Here’s the scoop: Bat poop leads to legal fight over home insurance claim
Homeowners worried about problems that their insurance policies might not cover can add one more item to the list: bat scat. That’s right, bat poop.
In a case so strange that many insurance experts say they’ve never heard of a similar one, the Wisconsin Supreme Court sided with Auto-Owners Insurance Co., which refused to pay a claim by a homeowner whose vacation home was ruined by bats – and their excrement.
“Most homeowner’s policies in the United States are called all-risk policies, and the homeowner would logically assume that means they’re covered for all risks, but that’s not always the case,” says Jay Feinman, a professor at the Rutgers University School of Law-Camden and author of the book “Delay, Deny, Defend: Why Insurance Companies Don’t Pay Claims and What You Can Do About It.”
Feinman says of the bat poop case: “I’ve never heard of this before, and that just illustrates that you can’t think of everything.”
“For consumers, it’s buyer beware,” says the homeowner, Joel Hirschhorn. He’s a Florida criminal defense attorney who has been fighting Auto-Owners since the company first denied his bat claim three days after it was filed, almost five years ago.
Hirschhorn and his then-wife, Evelyn, first discovered the bat problem in their vacation home in the tiny town of Lake Tomahawk, Wis., months after they decided to sell it. In May 2007, they met with a real estate broker who inspected the simple, wood-sided house that, according to Hirschhorn, “had an open view of a pristine lake with two loons, lots of ducks and plenty of fish.”
The broker found no problems and put it on the market. Later that summer, the Hirschhorns got a message: The broker had gone back to the house and found it had been invaded by bats.
When the Hirschhorns arrived and went inside, they were overwhelmed by the smell. They hired a contractor, who determined that the odor was caused by bat guano – a slime made up of excrement and urine – that had built up between the siding and the walls. And, the contractor told them, cleanup would be expensive and might not remove the stench.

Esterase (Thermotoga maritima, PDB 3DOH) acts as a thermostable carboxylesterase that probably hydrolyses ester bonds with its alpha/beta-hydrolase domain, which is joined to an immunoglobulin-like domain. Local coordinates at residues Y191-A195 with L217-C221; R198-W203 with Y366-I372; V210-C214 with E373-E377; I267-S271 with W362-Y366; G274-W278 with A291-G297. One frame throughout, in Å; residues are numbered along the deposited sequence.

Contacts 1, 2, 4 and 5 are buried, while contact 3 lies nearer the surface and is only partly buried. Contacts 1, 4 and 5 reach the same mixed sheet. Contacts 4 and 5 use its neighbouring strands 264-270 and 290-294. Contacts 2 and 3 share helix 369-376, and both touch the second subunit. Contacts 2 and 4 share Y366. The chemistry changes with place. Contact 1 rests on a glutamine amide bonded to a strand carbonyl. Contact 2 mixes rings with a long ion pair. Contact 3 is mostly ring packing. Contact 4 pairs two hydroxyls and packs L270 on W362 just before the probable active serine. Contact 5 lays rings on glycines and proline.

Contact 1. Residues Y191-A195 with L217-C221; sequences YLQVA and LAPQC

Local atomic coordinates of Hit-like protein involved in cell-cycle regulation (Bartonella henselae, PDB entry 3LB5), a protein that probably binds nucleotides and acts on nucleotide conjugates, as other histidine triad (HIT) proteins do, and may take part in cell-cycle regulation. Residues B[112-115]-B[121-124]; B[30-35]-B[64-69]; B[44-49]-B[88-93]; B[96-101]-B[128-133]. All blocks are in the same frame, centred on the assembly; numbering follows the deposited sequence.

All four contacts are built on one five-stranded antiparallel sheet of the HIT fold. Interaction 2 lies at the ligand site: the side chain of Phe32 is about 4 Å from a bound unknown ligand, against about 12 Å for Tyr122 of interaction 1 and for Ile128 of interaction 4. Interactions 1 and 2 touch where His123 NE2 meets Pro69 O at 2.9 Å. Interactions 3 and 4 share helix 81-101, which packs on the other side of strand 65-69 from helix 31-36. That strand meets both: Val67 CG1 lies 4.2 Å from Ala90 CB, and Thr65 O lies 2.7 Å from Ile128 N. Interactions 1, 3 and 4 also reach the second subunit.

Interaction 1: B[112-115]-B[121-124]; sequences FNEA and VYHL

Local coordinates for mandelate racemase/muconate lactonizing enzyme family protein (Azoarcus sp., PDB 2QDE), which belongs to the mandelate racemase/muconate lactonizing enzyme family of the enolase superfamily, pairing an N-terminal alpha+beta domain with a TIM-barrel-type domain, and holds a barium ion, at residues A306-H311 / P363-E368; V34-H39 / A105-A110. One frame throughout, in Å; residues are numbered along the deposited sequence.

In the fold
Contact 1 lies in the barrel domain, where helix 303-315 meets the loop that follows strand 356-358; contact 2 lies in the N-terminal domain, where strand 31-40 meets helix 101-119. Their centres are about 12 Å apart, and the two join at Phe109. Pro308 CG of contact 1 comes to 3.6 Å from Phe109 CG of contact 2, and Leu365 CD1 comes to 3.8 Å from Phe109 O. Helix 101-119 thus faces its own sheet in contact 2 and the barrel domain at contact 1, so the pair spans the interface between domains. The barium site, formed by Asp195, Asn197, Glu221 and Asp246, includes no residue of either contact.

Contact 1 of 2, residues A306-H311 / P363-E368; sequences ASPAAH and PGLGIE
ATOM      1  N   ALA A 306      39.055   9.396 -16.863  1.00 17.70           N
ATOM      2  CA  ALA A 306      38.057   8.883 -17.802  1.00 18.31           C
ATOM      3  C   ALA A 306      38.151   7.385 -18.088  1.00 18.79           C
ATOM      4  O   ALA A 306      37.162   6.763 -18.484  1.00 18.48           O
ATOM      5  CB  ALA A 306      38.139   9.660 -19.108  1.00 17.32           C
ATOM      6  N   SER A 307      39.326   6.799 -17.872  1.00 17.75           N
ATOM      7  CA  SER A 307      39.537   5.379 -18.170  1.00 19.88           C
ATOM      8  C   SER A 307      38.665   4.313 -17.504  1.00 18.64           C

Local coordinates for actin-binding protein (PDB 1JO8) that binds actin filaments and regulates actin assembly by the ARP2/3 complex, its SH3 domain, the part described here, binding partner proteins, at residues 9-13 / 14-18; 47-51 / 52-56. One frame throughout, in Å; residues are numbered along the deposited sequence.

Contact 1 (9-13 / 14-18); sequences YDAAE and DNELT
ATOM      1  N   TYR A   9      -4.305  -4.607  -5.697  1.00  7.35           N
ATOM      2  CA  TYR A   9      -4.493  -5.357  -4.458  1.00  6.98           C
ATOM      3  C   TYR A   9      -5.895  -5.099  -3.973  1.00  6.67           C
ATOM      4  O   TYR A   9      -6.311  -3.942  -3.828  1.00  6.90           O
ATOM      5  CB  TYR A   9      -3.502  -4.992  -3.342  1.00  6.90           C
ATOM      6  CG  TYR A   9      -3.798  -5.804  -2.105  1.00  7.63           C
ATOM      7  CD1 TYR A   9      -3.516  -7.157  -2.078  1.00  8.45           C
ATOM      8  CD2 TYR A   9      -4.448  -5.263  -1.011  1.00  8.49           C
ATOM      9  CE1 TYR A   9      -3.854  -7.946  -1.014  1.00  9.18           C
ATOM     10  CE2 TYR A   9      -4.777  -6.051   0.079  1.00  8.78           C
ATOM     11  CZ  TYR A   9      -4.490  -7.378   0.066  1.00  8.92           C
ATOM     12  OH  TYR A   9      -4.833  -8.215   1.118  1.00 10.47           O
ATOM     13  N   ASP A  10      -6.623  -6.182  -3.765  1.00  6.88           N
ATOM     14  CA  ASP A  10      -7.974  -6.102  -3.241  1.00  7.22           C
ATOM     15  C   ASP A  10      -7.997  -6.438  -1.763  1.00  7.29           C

“The insurance company, in its arrogance, never even came out to inspect,” Hirschhorn says.
In a denial letter, Auto-Owners first contended that the accumulation of bat guano was predictable, so it wasn’t a “sudden and accidental” loss that would be covered under the policy. In addition, the company at various times stated that the loss also wasn’t covered because of three separate exclusions in the policy: one for vermin, another for maintenance issues and the third for pollution.
The Hirschhorns, who had had the house cleaned and aired out every two weeks to a month for the entire time they had owned it, decided against paying to fix the house. Instead, they had it torn down and had a new one built. Three months later, in May 2008, they filed a lawsuit against Auto-Owners for breach of contract and bad faith. They asked for $308,500 in compensatory damages – for the house along with the drapes, fabrics and furniture – as well as an unspecified amount of money for such things as punitive damages, legal fees and court costs.
‘Exclusions gone wild’
Some insurance experts and consumer advocates say the bat guano case, although unusual, is part of a growing trend in the insurance industry.
“We feel there’s a trend we call ‘exclusions gone wild’ that has to be stopped,” says Amy Bach, executive director of United Policyholders, a nonprofit advocacy group for insurance consumers. “We’re seeing more and more situations where the insurance company says, ‘No, we don’t cover that anymore.’”
In fact, Bach says her group plans to file a “friend of the court” brief with the Wisconsin Supreme Court in support of the Hirschhorns. Joel Hirschhorn says he has filed an appeal with the court.